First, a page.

Donald Trump? “A moron on many things.” The Democratic party? “They don’t control me.” The American electorate? “[They] want a fighter.”
1996 College graduate Michael Avenatti did not hold back the punches in a highly-anticipated event held in Steinberg-Dietrich Hall on Friday afternoon. Speaking to a crowd of 70 students, the Penn graduate shared his candid thoughts on a range of issues during a freewheeling question-and-answer session, weighing in on his relationship with the Democratic party and his opinion of fellow Penn graduate and political rival President Donald Trump.
Throughout the hour-long event, which was co-organized by Penn Democrats and the Government and Politics Association, Avenatti repeatedly referred to himself as the person best suited to defeat Trump in the 2020 presidential election, while conceding that he is not in fact, the ideal Democratic candidate.
“We have to decide as a party: do we want to win, or do we we want to nominate a person who will be the best nominee, but loses?” Avenatti said.
Avenatti also addressed the controversy surrounding his stance that only a white man could beat Trump, comments that were reported in a Time interview in late October. He claimed that his quotes were taken out of context and that he meant a white male faces a far easier path at defeating the president than other demographics, due to racism evident in the United States.
"Do I think a woman could beat Trump? Yes. Do I think a person of color could beat Trump? Yes. Do I think another minority, Hispanic or otherwise, could beat Donald Trump? Sure,” Avenatti said. "Are they going to have as easy a road as a white male in this current political environment? No."
The Penn alumnus implored the Democratic party to accept what he sees as the political reality of the time and to nominate a decisive, tough figure that can match up to Trump.
“Whether you’re on the left, right, or center, people want a fighter,” Avenatti said. The 1968 Wharton graduate is a “dictator and demagogue,” he added, warning that Trump cannot be underestimated.
Avenatti, a trial lawyer by trade, rose to prominence earlier this year by representing adult film actress Stormy Daniels in her bid to annul a non-disclosure agreement she signed with Trump. Hours before Avenatti spoke at Penn, The Wall Street Journal released a report concluding the President played a “central role” in paying off Daniels in exchange for her silence.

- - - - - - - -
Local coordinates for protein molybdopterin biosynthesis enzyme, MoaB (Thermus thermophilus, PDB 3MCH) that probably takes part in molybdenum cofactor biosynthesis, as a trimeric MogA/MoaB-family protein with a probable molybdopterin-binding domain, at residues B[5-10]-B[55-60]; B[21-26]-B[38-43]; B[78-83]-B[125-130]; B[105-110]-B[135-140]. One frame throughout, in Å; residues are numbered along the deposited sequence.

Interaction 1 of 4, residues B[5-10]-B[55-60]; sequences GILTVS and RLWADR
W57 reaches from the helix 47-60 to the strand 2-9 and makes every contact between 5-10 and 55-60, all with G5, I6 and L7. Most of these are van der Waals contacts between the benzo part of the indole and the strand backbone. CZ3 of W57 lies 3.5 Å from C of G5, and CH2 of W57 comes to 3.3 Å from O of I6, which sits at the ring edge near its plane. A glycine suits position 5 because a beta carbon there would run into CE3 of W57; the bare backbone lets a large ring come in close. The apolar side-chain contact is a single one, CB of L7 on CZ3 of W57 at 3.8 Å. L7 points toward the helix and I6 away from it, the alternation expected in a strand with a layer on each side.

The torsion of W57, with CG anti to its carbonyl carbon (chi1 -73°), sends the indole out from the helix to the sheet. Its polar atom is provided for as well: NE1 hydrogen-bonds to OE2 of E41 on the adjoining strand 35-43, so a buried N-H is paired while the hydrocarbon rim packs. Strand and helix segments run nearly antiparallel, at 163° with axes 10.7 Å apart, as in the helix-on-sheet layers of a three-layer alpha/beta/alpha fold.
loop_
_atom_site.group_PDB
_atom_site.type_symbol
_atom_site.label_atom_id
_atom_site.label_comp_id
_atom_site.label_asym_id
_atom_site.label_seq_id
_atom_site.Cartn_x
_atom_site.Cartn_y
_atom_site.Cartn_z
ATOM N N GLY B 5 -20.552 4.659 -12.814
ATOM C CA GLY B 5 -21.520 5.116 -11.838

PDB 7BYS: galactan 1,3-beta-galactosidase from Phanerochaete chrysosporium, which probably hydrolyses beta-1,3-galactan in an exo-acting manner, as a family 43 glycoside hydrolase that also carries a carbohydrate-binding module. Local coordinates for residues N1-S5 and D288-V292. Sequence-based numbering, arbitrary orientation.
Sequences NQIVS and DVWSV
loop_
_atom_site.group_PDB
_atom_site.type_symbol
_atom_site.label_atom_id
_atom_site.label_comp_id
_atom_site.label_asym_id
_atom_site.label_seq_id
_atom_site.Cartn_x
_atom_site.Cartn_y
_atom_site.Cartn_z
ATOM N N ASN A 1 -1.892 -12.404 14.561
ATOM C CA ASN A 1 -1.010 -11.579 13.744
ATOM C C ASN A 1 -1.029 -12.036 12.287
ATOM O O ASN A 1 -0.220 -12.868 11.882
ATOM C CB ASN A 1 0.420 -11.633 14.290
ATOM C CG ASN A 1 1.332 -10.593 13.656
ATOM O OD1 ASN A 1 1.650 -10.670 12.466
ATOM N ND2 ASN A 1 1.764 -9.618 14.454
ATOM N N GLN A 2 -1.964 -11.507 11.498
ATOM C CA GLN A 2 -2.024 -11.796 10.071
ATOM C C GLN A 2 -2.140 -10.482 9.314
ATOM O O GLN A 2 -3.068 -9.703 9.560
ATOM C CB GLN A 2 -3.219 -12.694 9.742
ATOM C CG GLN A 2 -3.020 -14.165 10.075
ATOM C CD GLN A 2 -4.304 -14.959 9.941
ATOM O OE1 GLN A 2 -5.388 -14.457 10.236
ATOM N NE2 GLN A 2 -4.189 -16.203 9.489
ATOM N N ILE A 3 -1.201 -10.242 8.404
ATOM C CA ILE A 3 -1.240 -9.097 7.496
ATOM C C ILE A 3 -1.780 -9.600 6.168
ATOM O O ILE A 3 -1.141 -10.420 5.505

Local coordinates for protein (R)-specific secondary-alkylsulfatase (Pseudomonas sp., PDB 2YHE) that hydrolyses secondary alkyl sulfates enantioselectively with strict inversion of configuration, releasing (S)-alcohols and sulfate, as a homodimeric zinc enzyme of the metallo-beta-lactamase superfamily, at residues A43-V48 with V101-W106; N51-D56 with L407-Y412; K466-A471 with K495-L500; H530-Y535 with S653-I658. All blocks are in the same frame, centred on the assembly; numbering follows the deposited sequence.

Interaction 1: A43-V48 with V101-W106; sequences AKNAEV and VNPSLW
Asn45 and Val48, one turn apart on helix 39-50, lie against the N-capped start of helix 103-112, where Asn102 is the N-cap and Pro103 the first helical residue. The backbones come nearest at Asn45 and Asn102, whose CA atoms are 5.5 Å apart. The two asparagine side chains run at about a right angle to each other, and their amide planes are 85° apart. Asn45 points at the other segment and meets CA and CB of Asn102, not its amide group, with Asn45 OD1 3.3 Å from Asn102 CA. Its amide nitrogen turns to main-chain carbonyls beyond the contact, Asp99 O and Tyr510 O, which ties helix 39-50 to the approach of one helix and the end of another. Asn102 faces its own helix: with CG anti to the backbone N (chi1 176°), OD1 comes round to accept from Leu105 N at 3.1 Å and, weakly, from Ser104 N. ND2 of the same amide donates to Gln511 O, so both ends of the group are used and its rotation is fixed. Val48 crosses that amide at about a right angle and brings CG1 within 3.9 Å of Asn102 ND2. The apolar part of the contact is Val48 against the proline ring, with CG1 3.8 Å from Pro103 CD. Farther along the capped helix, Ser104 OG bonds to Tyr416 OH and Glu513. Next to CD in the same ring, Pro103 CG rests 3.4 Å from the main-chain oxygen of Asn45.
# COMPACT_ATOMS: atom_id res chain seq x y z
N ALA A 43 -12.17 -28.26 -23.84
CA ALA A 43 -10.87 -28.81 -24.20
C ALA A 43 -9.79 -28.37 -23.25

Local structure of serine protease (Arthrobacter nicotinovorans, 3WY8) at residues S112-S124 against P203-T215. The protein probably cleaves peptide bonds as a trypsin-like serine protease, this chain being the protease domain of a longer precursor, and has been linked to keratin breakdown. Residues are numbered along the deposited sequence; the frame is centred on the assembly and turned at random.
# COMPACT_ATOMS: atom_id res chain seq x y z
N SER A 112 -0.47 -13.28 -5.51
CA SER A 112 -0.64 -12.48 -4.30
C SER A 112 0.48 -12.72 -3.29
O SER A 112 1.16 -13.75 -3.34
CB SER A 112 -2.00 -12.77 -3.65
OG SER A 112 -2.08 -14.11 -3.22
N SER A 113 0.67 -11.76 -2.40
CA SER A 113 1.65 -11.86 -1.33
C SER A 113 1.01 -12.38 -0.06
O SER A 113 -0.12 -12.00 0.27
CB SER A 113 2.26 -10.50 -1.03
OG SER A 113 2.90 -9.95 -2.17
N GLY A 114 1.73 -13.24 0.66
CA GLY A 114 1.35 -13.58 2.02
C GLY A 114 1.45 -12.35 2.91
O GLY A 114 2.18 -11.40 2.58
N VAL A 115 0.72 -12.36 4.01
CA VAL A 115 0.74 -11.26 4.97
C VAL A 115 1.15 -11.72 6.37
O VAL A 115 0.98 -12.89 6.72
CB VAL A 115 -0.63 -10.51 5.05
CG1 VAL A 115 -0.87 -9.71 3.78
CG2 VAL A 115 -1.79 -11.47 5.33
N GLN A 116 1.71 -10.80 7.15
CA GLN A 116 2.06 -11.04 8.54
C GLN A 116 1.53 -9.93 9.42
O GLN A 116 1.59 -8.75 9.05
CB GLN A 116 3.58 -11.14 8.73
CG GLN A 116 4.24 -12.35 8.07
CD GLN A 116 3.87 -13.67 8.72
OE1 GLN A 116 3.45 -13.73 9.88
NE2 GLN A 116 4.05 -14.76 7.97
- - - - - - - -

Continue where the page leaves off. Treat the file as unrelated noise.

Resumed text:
The news was greeted by Avenatti as confirmation of “everything we’ve been alleging." He added, "It’s always good to be right.”
As Avenatti exited Steinberg-Dietrich Hall for what he said was an appearance on CNN, The Daily Pennsylvanian caught up with the Penn grad for a walk-and-talk interview.
Back in September, Avenatti tweeted at Trump challenging the Wharton grad to release his transcript. But what would we see in Avenatti’s Penn transcript and what would we see from Trump’s?
“My transcript is good, it’s not great,” Avenatti said. “But it’s a lot better than his, I’m confident of that."
Trump has never challenged the fact that he "graduated first in his class," but Trump's classmates have disputed this claim to The Daily Pennsylvanian. Additionally, Trump's name did not appear on a list of the 56 students on the Wharton Dean's List in 1968, which represents approximately the top 15 percent of the 366 person Wharton class.
While Avenatti has flirted with a bid for the Democratic nomination for president, he said he would announce whether he has made decision on running by the end of the year. He added, however, that he believes Trump's son, Donald Trump Jr., will be indicted for making false statements to Congress and the FBI before he announces his decision on the presidential bid.
And while the rain poured down on Locust Walk as Avenatti waited to leave the campus he once called home, he gave his take on the significance of Tuesday’s midterm election results.
While the Democrats reclaimed control of the House of Representatives, Avenatti said he wasn't getting carried away with the Democratic successes, preferring to instead focus on results in states that will be crucial to the path to the White House in two years, such as Ohio and Florida.
“I think the map just got a lot harder for the Democrats in 2020,” he said.